Who Keeps the Engagement Ring After a Breakup in Australia?


Engagement rings symbolise commitment and the joyous promise of marriage. However, when a relationship ends, the once cherished ring can become a source of contention.

In Australia, the law surrounding who gets to keep the engagement ring after a breakup or divorce is not always straightforward. This piece can help you determine whether you get to keep your engagement ring or not. We’ll also explain various factors that could affect that decision.


Key Takeaways

  • Engagement rings are traditionally seen as conditional gifts in Australia, meaning they should be returned if the marriage doesn’t proceed.
  • Special circumstances, such as the giver’s infidelity or violence, or the ring being a family heirloom, can affect whether the engagement ring should be returned.
  • Family heirloom engagement rings are often expected to be returned to the original family.


Conditional vs. Unconditional Gifts

Engagement rings are traditionally seen as conditional gifts, which means they are given with the expectation of marriage. If the marriage doesn’t happen, it’s common for the ring to go back to the person who gave it. However, certain situations, like the ring giver breaking off the engagement for no good reason, could lead to the ring not being returned.

However, legal views on engagement rings have evolved. In particular circumstances, the law acknowledges that there may be a legitimate reason, or ‘legal justification’, to break off an engagement. In such cases, the engagement ring may not necessarily have to be returned.

Infidelity and Violence

Instances of violence or affairs may serve as such legal justification. According to the ruling in Papathanasopoulos v Vacopoulos, if the person who proposed shows ‘repudiatory’ behaviour like violence or infidelity, the recipient of the ring may be entitled to keep it.

Family Heirlooms

Engagement rings that are family heirlooms bring additional layers of emotional and historical significance into the equation. Wedding and engagement rings hold deep sentimental value as symbols of love and commitment in a marriage.

These rings, especially those passed down through generations, are cherished and significant and often carry an expectation of being returned to the family of origin if the marriage does not proceed.


Who keeps the engagement ring after a divorce?

The differentiation between break up scenarios, such as broken engagements and divorces, also plays a crucial role in determining who gets the ring in the case of an engagement ring. In the case of a broken engagement, the general rule in Australia is that the engagement ring should be returned if the marriage does not proceed.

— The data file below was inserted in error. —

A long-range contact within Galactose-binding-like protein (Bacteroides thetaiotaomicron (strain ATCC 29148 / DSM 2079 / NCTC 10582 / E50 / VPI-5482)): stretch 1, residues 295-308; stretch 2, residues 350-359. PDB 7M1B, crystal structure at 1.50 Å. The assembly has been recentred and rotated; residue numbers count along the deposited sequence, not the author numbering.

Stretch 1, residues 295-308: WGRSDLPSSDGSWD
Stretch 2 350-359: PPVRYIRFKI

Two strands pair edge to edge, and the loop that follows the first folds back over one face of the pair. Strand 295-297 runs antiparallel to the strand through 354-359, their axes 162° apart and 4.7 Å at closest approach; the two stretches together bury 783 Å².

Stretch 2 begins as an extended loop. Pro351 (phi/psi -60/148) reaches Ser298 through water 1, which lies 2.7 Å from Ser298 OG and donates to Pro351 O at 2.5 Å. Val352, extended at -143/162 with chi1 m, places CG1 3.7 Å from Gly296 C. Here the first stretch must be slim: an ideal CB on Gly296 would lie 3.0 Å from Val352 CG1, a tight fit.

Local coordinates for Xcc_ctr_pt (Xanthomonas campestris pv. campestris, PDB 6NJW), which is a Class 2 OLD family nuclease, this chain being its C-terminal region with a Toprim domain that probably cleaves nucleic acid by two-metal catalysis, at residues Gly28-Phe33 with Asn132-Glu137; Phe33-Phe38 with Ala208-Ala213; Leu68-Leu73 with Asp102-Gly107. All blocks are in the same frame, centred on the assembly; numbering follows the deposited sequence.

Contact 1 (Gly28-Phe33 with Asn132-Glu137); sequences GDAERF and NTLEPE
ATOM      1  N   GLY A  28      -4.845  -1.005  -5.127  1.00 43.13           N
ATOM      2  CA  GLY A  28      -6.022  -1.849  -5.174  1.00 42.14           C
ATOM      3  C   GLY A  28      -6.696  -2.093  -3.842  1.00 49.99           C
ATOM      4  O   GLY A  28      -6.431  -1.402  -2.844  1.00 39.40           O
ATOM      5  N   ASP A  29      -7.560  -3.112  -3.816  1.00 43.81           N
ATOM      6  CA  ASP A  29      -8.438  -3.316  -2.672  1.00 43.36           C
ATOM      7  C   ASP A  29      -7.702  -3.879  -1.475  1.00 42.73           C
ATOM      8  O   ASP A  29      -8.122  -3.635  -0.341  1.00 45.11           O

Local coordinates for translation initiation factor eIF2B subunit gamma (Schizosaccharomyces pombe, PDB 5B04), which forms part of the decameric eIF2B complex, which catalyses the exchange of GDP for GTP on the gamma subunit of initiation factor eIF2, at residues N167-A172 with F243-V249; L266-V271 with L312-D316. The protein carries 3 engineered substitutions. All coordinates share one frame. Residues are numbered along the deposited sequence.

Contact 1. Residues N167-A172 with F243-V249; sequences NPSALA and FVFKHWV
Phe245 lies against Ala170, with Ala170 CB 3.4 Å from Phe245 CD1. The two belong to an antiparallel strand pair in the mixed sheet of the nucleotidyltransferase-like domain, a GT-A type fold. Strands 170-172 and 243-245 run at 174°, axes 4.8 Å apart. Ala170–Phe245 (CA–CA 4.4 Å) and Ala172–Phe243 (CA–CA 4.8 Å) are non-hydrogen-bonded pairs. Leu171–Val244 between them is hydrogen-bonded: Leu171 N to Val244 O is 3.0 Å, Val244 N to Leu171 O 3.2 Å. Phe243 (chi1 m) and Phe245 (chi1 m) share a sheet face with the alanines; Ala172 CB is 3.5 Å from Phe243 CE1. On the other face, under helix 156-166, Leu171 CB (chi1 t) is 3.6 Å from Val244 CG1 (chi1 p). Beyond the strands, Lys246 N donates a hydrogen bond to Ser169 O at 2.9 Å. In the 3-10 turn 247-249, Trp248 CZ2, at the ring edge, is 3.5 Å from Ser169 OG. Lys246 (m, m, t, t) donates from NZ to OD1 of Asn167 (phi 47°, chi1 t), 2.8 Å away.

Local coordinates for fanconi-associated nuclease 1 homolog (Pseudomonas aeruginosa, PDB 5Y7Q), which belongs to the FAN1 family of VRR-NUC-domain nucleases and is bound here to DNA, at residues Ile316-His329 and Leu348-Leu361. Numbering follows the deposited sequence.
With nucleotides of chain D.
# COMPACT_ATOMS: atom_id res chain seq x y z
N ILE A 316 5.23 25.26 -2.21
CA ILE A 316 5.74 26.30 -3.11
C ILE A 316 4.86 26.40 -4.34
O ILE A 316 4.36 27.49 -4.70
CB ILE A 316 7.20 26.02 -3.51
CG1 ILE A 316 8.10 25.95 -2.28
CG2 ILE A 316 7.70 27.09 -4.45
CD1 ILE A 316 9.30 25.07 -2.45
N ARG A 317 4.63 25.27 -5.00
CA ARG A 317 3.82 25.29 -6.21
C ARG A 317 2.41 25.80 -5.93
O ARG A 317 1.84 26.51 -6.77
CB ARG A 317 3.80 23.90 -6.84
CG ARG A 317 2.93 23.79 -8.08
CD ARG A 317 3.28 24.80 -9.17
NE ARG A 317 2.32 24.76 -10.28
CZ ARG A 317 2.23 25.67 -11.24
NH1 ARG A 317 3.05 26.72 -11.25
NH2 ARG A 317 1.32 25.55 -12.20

When it comes to divorces, the situation is quite different. The Family Law Act of Australia considers engagement rings to be part of the property pool for distribution among married or de facto couples. Factors such as:

  • the ring’s value
  • the overall asset pool
  • the duration of the relationship or marriage
  • the contributions of each party

are all taken into account by the court during property settlement decisions. In many cases, however, the engagement ring is often left out of property settlements due to their sentimental value and the giver’s choice not to dispute ownership during negotiations.

Precedent for Returning an Engagement Ring

The case of Papathanasopoulos v Vacopoulos, where the NSW Supreme Court ruled the engagement ring to be a conditional gift. In this case, Andrew Vacopoulos won the lawsuit against his former fiancee Vicky Papathanasopoulos to recover an engagement ring or its value.

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Seeking Legal Counsel

While legal complexities cannot be overlooked, it is worth noting that amicable resolution of disputes is always possible. Effective communication and reaching a mutual agreement about the ownership of the engagement ring can greatly simplify the resolution process after a breakup.

This not only reduces emotional distress but also allows both parties to maintain control over the outcome of the engagement ring disagreement.

In cases where reaching mutual consent proves challenging, mediation offers a viable option for couples seeking to address the dispute without resorting to a legal battle.

However, despite the available options of mutual agreement and mediation, situations can get complex, and seeking legal help becomes vital. Individuals facing intricate situations with engagement rings should seek legal counsel to navigate the intricacies of Australian family law.



The issue of who retains the engagement ring after a breakup in Australia involves emotions, traditions, and legal principles. It covers topics like conditional versus unconditional gifts, legal justifications, special cases, broken engagements, divorces, family heirlooms, and the potential for negotiation and agreement.

If you find yourself in these situations, contact Clarity Family Lawyers as soon as possible. We are well-equipped to provide you individualised advice and support on engagement ring disputes.

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Samantha Miller

Samantha has been a lawyer since 2001 having followed in the steps of her father, grandfather, great-grandfather and great-great-grandfather. No one can say she didn’t know what she was getting into!

Initially admitted in 2001 as a solicitor in NSW and Australia, Samantha moved to the UK where she was admitted as a solicitor in England and Wales in 2002. After working in several different areas of the law in large London firms, she determined that family law was her calling and hasn’t looked back.


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